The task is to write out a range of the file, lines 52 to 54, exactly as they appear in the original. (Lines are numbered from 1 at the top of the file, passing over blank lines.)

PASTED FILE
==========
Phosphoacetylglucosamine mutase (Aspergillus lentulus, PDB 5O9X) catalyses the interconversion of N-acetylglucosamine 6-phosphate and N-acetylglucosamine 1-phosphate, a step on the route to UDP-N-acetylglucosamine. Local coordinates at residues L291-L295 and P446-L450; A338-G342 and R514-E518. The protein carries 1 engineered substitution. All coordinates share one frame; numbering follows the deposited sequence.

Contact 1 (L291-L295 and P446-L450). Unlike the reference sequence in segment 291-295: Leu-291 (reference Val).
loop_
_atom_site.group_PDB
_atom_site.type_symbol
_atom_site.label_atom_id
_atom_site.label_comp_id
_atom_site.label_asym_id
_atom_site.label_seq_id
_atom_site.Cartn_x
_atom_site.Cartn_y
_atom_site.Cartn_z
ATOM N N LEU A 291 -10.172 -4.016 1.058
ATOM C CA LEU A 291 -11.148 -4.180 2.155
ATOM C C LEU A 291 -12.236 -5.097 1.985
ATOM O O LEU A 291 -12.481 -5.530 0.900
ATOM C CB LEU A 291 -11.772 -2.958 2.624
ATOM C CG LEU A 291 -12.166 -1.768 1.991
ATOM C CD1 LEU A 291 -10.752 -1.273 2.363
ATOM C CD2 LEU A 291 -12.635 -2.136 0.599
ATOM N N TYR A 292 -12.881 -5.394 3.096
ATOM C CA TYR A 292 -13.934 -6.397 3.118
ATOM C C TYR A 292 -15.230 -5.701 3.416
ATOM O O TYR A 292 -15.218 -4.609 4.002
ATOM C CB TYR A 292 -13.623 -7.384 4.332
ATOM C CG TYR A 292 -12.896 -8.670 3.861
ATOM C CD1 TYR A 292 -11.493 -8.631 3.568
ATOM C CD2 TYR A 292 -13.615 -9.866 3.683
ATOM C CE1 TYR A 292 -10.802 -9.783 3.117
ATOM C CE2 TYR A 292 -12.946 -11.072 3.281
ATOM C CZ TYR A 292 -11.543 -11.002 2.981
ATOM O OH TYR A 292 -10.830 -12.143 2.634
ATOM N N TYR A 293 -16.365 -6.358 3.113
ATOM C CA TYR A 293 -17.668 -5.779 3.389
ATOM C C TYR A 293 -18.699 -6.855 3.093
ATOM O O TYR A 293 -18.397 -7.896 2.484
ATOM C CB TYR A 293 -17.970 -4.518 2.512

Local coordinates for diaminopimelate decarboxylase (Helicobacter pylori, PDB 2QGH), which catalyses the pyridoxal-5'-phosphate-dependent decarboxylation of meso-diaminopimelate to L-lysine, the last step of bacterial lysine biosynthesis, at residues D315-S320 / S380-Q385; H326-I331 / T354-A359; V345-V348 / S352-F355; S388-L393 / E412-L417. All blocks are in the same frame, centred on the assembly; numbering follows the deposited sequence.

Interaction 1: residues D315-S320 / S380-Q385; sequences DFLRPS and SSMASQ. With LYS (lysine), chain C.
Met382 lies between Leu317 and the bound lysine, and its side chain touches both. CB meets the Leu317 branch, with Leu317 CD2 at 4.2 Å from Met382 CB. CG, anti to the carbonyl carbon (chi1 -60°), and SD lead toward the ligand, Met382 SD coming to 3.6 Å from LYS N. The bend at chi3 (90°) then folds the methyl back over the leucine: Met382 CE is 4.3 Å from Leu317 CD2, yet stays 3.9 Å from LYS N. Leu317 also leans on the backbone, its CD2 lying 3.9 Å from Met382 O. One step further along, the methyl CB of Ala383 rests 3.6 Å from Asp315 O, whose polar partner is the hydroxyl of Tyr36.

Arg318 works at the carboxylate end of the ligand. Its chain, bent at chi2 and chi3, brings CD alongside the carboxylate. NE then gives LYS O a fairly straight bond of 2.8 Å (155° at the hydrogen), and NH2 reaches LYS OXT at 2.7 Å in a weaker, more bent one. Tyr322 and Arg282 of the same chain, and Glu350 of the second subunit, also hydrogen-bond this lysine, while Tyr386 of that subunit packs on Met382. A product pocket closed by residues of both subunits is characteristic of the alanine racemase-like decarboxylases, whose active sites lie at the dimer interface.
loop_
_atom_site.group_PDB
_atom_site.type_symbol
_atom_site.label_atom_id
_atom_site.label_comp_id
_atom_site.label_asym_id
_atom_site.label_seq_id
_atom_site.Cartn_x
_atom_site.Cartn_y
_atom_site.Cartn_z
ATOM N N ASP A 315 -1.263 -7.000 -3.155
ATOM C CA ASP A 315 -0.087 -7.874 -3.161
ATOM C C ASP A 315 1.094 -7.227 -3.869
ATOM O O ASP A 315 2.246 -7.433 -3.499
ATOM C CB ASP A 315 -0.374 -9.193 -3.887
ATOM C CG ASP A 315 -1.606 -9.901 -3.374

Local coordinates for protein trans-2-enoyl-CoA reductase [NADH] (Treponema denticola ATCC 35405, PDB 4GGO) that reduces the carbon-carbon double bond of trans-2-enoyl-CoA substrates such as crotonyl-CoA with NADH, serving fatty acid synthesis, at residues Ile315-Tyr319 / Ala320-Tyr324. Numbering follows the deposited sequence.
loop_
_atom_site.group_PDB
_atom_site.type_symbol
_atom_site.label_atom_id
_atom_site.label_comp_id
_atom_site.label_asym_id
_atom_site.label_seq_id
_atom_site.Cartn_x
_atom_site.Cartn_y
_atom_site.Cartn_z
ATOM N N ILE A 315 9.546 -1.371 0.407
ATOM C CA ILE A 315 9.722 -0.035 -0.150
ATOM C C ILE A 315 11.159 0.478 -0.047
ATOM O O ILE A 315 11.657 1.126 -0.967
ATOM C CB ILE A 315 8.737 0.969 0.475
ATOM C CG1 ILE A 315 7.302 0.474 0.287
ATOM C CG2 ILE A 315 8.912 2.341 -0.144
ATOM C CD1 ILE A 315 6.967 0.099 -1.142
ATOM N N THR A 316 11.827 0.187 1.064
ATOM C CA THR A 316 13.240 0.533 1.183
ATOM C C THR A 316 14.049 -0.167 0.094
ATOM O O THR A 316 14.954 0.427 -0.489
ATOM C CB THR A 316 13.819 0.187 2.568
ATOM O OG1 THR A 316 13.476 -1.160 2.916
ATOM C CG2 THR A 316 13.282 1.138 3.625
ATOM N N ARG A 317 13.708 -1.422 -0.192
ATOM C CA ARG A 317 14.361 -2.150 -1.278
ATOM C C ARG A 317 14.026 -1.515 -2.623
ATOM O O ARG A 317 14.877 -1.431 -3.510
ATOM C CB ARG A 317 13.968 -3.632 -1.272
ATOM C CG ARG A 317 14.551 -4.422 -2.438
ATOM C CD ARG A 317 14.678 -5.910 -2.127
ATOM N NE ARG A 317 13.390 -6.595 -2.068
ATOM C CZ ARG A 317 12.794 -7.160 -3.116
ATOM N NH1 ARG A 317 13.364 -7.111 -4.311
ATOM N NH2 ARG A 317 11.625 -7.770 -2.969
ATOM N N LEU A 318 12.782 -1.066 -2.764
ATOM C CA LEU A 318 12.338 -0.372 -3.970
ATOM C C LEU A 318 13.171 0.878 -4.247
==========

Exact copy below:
ATOM N N ASP A 315 -1.263 -7.000 -3.155
ATOM C CA ASP A 315 -0.087 -7.874 -3.161
ATOM C C ASP A 315 1.094 -7.227 -3.869